Increasingly we find that we are co-existing in a Nexus – connected to one another by technologies that didn’t even exist just a few decades ago. Internet, satellite, cellular and wireless service continue to grow and expand globally. As a result, our computers, phones, PDAs and other devices can connect us to anyone, at anytime – almost anywhere in the world.
As Jarche (2013) wrote, “Connected individuals can now do what once only large organizations could.” The impact of this growing reality has been most significant in the workplace where networked employees can work independently and effectively thanks to a wide array of technological assets they can access (Madden, 2008).
The Internet and the myriad of information, management and communication tools it helped launch have vastly improved the workplace for networked employees. These “Wired and Ready Workers” (Madden, 2008) now have more flexibility in the hours they work, the creative ideas they can share and the workplace systems, files and data they can access. According to Madden (2008), 80 percent of networked employees declare that these technologies “have improved their ability to do their job.”
Educational institutions most certainly rely on networked employees. Georgetown is no exception. In fact, a major initiative that our school recently launched could not have succeeded without the active participation of our networked employees.
When the federal government shutdown occurred, the impact on the Washington D.C.-area was significant. Hotels, restaurants and businesses that would regularly be frequented by government employees and contractors experienced an immediate decline in activity. Moreover, thousands of federal employees were sent home where they could do little more than wait and see when and if Congress took action to re-open the government and thus allow them to return to work.
Our Dean decided that we should take this unique opportunity to engage the federal workforce and provide an opportunity for furloughed employees to make better use of their unscheduled leave. He wanted to create and offer free short-term courses for furloughed federal employees. This was unchartered territory for our school and our employees. We had little experience with creating such a program and we had no idea when the shutdown would end. One thing was certain, we had to move quickly to develop and launch this initiative if it was to succeed.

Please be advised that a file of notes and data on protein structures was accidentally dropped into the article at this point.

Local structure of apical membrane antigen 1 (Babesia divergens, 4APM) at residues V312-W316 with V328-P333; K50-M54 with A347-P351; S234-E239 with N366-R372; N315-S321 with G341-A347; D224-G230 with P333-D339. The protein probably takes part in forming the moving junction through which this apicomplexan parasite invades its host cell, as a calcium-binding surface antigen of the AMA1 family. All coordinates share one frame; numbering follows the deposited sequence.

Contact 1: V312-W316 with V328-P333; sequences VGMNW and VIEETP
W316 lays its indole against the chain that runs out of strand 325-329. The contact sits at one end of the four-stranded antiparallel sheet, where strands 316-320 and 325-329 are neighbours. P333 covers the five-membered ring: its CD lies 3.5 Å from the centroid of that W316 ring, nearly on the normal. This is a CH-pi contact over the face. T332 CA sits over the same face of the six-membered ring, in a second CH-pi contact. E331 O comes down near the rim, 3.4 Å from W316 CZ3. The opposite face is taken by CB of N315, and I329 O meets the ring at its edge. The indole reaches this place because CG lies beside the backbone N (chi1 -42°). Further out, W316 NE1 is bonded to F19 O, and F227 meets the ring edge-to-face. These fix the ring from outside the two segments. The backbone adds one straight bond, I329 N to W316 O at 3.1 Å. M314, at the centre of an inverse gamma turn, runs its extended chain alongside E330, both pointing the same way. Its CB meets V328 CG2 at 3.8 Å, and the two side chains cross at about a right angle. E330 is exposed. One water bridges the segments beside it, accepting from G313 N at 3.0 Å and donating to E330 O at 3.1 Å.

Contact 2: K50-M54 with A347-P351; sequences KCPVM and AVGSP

Working into the evening and over the weekend, our dedicated networked employees used every available technology to make this program a reality. Working from home on laptops enabled with VPN access, networked employees were able to create our website URL, develop registration forms and website contacts, launch course links, contract and hire faculty and assign classrooms.
A program that would have previously taken weeks or months to develop within our university took only days thanks to our networked employees and work environment. Initially our goal was to offer courses that served 100 furloughed federal employees. In the end, more than 700 federal employees took advantage of our program – and many have returned to take additional discounted coursework since the closure (Georgetown University, 2013).
While the positive impact of networked employees is evident in this example, concerns about such networks remain. Many employees surveyed indicate that the increased connectivity and flexibility that technology allows make it more difficult for them to disconnect at home. The increased stress and demands they cite make it more challenging to manage their lives (Madden, 2008).
Additionally, as with any new technology or platform, such networked environments can be used for less noble pursuits. As Friedman (2007) noted, “The internet also grants terrorists a cheap and efficient means of networking. Many terrorist groups, among them Hamas and al-Qaeda, have undergone a transformation from strictly hierarchical organizations with designated leaders to affiliations of semi-independent cells that have no single commanding hierarchy” (p. 601).
Technology and the networked environment it fuels can indeed be used to both create and destroy. As Friedman (2007) noted, “We are all stewards of this planet, and the test for our generation is whether we will pass on this planet in as good or better shape than we found it. The flattening process is going to challenge that responsibility” (p. 576).
Friedman, T. L. (2007). The World is Flat: A brief history of the twenty-first century. New York: Picador/Farrar, Straus and Giroux.
Jarche, H. (2013, November 5). Networks are the new companies. Retrieved November 21, 2013, fromhttp://www.jarche.com/2013/11/networks-are-the-new-companies/.
Georgetown University Furloughed Employee Program. (2013). Retrieved from http://scs.georgetown.edu/departments/5/center-for-continuing-and-professional-education/article.cfm?eid=831
Madden, M., Jones, S. (28 September 2008). Networked Workers. Pew Internet & American Life Project. Retrieved fromhttp://www.pewinternet.org/Reports/2008/Networked-Workers.aspx
Georgetown offers free classes for furloughed employees (October 13, 2013). WJLA-ABC 7 News. Washington, D.C. Retrieved from http://www.wjla.com/articles/2013/10/georgetown-offers-free-classes-for-furloughed-employees-95315.html